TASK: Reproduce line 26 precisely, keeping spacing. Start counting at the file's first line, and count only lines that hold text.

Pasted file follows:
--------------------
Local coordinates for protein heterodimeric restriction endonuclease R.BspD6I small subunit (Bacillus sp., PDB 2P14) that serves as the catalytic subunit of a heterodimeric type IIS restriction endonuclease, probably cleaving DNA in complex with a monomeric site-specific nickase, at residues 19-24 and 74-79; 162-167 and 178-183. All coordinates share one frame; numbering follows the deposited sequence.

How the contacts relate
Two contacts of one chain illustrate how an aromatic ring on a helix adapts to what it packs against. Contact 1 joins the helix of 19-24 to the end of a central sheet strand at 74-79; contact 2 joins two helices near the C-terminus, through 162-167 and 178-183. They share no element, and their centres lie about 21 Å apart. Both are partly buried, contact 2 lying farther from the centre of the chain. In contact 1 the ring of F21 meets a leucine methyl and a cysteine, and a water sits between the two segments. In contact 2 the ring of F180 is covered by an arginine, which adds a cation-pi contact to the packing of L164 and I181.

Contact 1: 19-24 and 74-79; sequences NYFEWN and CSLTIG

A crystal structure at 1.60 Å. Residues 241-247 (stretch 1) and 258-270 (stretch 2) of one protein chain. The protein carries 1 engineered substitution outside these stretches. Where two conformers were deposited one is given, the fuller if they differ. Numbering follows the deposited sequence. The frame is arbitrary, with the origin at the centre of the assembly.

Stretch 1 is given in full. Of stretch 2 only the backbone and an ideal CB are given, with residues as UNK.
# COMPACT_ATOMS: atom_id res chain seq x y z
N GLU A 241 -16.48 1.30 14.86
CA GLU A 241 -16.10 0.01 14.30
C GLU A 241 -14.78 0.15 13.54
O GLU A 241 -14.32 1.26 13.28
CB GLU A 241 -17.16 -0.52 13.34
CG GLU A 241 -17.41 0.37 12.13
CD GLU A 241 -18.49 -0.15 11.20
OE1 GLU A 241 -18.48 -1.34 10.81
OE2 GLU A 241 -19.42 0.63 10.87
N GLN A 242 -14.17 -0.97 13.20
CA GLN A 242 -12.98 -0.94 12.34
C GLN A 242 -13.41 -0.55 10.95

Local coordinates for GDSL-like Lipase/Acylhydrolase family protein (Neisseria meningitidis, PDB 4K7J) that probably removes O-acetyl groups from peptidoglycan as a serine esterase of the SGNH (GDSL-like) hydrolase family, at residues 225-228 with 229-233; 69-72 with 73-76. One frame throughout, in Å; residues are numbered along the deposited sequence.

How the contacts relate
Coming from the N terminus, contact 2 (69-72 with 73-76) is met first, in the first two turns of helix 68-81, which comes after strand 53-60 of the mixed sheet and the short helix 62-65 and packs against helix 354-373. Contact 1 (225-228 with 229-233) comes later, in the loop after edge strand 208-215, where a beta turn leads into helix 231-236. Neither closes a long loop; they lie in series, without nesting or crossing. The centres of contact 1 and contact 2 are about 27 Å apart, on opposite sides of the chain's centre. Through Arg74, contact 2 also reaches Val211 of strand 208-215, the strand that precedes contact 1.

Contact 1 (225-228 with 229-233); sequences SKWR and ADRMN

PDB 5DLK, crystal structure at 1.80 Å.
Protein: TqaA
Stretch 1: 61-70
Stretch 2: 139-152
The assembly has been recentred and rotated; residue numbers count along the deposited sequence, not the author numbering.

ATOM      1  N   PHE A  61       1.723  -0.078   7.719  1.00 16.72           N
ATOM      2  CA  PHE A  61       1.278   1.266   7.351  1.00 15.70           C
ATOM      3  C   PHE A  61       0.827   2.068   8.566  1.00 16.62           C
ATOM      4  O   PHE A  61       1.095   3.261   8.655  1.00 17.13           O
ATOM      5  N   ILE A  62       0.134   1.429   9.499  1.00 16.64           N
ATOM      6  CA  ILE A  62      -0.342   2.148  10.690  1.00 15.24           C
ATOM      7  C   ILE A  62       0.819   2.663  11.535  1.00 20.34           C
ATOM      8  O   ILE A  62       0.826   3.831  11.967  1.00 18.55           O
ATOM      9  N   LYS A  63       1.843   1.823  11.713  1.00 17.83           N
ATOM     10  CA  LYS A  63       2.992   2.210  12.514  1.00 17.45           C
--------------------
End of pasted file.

Stretch 1: 61-70